Gruber reiterates in the speech that he “helped the Obama administration” craft the legislation.

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Ground Beef Sukiyaki

2 lbs ground beef
2 Tablespoons of molasses
1/3 cup soy sauce
1/4 cup A-1 Steak sauce
salt to taste (not much)
6 oz can of sliced mushrooms
2 medium onions, sliced very thin
1 green pepper sliced in thin strips
6 scallions cut in 1 inch pieces
1 cup thinly sliced celery
1 8 oz can water chestnuts, thinly sliced
1 8 oz can bamboo shoots
1 Tablespoon cornstarch or arrowroot powder
cooked rice.


In large skillet brown beef until crumbly. In small bowl, mix molasses, soy sauce, A-1 steak sauce, and salt. Set aside. Drain mushrooms, reserving lidquid. When meat is cooked, mix in vegetables. Add sauce. Simmer 3 minutes or until vegetables are just crisp-tender. Combine cornstarch or arrowroot powder with the reserved mushroom liquid. Stir into simmering sukiyaki. Cook while stirring, just until sauce thickens and is not so milky in appearance.

Serve over rice.

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Chicken Liver Pâté

chicken liver quoteChicken Liver Pâté

1 Tablespoon olive oil

1/2 chopped onion

1 garlic clove, chopped or minced

5 oz of chicken livers

3 1/2 ounces of butter or bacon grease

Salt and freshly ground black pepper

1 or 2 pieces of bacon, cooked, minced (optional, but WHY?)


Heat the oil or cook the bacon in a frying pan and fry the onion and garlic until soft, but not coloured.

Add the chicken livers and fry on both sides until golden brown all over.  Then allow it all to cool for a few minutes.

Place the butter, cooked bacon (if you’re using it) and the chicken liver mixture intto a food processor and chop in spurts to form a smooth paste.

Season to taste with salt and freshly ground black pepper, then spoon the Pâté into a bowl.

If you want to serve it right away, chill in the freezer for a few minutes.  Otherwise, just cover and chill in the fridge and eat as desired.


The Cherub has low iron levels, so I like to cook up a package of chicken livers each week and then just give one or two livers for lunch, with a couple generous spoonfuls of Kkakdugi (깍두기) (cubed radish kimchi) on the side.

But this week I wanted a change, so we’re having this in the fridge and she’ll have some spread on a rice cake or a ‘flacker,’ a rosemary flaxseed cracker that has no wheat, eggs, or corn products, so the Cherub can eat it.

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Gotta Watch This

Trey Gowdy vs Irs Commissioner John Koskinen again.

Reminds Koskinen that he testified under oath to Congress that ‘We confirmed’ the Lerner emails and hard-drives were gone, gone, gone and there were no back-ups existed. Asks Koskinen to please explain who this ‘we’ is and how does he define the word ‘confirm,’ and is he still ‘confirmed’ about this?

Thanks to the Daily Caller, and I agree with their take that Koskinen looks considerably less snotty and smug here.

More here.

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Police State

winamac police militaryThe above picture is from the Indiana Libertarian Party.

According to the 2010 U.S. census, the population of the entire county was 13,402.  Of the towns in the county, Winamac is the largest with a population of about 2400.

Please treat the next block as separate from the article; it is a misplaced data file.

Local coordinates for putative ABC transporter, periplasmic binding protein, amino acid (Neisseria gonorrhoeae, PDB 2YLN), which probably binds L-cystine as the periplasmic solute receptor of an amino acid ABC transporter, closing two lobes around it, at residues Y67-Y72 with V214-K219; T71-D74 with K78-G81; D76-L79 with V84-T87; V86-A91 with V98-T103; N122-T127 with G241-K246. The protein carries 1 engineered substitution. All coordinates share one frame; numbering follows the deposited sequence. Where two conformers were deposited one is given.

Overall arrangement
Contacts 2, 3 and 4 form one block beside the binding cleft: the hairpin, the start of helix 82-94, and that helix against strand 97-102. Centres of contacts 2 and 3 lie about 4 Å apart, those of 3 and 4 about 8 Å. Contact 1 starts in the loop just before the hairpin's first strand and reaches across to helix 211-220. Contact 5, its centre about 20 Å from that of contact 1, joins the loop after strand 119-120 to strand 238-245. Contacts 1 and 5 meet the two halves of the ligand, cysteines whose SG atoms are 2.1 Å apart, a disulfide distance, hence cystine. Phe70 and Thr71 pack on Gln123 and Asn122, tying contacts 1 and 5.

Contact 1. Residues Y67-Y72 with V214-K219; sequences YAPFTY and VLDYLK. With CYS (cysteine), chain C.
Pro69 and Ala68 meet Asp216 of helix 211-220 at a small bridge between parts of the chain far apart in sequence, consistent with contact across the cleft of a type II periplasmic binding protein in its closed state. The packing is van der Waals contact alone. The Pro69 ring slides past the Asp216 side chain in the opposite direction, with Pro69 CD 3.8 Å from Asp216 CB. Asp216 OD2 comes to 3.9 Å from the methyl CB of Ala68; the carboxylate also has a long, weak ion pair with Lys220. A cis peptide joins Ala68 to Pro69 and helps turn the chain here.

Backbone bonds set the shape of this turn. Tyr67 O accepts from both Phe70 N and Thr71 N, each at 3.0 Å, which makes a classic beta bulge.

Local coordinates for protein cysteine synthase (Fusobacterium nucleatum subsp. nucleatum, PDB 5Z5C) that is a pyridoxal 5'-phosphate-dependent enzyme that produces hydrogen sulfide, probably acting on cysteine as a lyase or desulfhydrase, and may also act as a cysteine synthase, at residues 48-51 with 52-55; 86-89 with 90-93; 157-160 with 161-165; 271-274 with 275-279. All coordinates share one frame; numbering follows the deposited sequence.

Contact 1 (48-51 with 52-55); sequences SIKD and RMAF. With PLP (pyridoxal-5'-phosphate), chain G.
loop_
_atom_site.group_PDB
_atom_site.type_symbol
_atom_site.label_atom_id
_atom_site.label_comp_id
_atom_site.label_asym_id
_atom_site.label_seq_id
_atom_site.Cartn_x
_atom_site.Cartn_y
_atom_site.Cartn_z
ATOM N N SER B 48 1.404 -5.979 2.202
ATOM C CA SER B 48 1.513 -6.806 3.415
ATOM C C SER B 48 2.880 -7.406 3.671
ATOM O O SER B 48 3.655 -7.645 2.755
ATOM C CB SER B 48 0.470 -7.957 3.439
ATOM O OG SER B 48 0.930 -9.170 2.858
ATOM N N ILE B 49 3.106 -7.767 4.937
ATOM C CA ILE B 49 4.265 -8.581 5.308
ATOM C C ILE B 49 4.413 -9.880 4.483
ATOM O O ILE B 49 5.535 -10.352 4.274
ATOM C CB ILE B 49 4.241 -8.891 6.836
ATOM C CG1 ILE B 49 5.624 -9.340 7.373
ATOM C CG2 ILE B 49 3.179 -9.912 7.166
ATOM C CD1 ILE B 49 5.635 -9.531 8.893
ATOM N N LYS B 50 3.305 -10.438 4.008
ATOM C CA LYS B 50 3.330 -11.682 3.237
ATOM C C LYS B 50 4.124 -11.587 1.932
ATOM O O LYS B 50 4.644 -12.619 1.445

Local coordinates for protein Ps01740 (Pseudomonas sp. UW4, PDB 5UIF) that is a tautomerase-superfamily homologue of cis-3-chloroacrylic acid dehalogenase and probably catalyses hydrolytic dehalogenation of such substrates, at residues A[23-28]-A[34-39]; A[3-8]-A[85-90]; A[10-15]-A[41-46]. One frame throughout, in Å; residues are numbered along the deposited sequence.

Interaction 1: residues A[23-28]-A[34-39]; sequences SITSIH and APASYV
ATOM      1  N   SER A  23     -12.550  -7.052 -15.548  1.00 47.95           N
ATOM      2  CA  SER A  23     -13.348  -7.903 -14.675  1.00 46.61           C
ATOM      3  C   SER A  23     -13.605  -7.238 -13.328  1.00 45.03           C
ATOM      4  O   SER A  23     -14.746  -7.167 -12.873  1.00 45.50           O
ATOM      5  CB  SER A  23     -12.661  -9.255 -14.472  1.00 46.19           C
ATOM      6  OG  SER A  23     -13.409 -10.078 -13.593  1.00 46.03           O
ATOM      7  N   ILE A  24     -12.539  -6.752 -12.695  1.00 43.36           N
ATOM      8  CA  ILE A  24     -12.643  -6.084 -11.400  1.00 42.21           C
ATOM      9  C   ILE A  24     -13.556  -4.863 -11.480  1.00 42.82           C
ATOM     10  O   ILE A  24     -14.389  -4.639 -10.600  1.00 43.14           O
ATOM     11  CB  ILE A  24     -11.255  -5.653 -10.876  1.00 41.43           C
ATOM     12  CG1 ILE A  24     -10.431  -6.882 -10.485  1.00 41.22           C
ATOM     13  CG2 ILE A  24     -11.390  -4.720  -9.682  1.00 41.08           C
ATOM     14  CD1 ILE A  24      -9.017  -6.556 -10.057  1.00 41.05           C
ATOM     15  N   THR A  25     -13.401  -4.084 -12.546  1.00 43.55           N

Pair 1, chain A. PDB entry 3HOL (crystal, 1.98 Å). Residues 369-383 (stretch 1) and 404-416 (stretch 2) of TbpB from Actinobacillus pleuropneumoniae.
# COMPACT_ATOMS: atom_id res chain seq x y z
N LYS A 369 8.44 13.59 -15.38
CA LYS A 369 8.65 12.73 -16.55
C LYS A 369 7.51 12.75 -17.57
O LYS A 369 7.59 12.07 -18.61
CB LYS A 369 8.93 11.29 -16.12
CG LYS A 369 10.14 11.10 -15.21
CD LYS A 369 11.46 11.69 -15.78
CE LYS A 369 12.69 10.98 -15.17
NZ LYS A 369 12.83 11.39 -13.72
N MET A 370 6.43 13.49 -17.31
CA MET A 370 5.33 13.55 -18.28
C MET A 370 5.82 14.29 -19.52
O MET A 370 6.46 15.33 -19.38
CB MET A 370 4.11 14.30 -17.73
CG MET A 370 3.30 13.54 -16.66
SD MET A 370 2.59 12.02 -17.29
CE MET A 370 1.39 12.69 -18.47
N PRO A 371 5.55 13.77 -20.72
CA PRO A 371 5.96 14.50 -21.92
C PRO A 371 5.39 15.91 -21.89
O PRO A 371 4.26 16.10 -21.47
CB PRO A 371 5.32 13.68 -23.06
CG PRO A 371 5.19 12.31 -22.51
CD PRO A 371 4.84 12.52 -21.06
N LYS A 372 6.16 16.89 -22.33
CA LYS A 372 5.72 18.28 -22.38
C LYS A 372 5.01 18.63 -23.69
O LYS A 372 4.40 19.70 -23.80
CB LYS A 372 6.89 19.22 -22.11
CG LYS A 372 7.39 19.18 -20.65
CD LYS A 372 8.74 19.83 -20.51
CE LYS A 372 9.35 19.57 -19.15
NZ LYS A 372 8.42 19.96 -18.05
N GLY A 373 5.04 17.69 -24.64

The estimated Winamac crime index is 47% lower than the Indiana average and and the Indiana crime index is 3% higher than the National average.
The estimated Winamac violent crime rate is 67% lower than the Indiana average and and the Indiana violent crime rate is 10% lower than the National average.
The estimated Winamac property crime rate is 44% lower than the Indiana average and and the Indiana property crime rate is 5% higher than the National average.

Winamac is safer than 67.7% of the cities in the nation.
The crime rate in Winamac is less than 52% of the cities in Indiana.
The estimated chance of being a victim of a crime in Winamac is 1 in 56.
The estimated chance of being a victim of a violent crime in Winamac is 1 in 883.
The estimated chance of being a victim of a property crime in Winamac is 1 in 60.

More here:

Johnson County is one of eight Indiana law enforcement agencies to acquire MRAPs from military surplus since 2010, according to public records obtained by The Indianapolis Star. The vehicles are among a broad array of 4,400 items — everything from coats to computers to high-powered rifles — acquired by police and sheriff’s departments across the state.

Law enforcement officials, especially those from agencies with small budgets, say they’re turning to military surplus equipment to take advantage of bargains and protect police officers. The MRAP has an added benefit, said Pulaski County Sheriff Michael Gayer, whose department also acquired one: “It’s a lot more intimidating than a Dodge.”


Even in Pulaski County, population 13,124, a more military approach to law enforcement is needed these days, Gayer suggested.

“The United States of America has become a war zone,” he said. “There’s violence in the workplace, there’s violence in schools and there’s violence in the streets. You are seeing police departments going to a semi-military format because of the threats we have to counteract. If driving a military vehicle is going to protect officers, then that’s what I’m going to do.”


None of the other towns in the entire county even reaches a thousand in population. One of them has a population of 218 people (saaahlute!)

Town of Winamac’s website.

To be precise, the military style vehicle you see is for the whole county, not just Winamac (That’s Winamac, not Winaraq, pronounced like winning a Big Mac, Win-a-Mac, accent on the Win).

Pulaski County, IN, violent crime, on a scale from 1 (low crime) to 10, is 2.


Between 2003 and 2008 Sheriff Gayer’s warzone, Pulaski county had 1 murder, 2 rapes, and 500 thefts reported.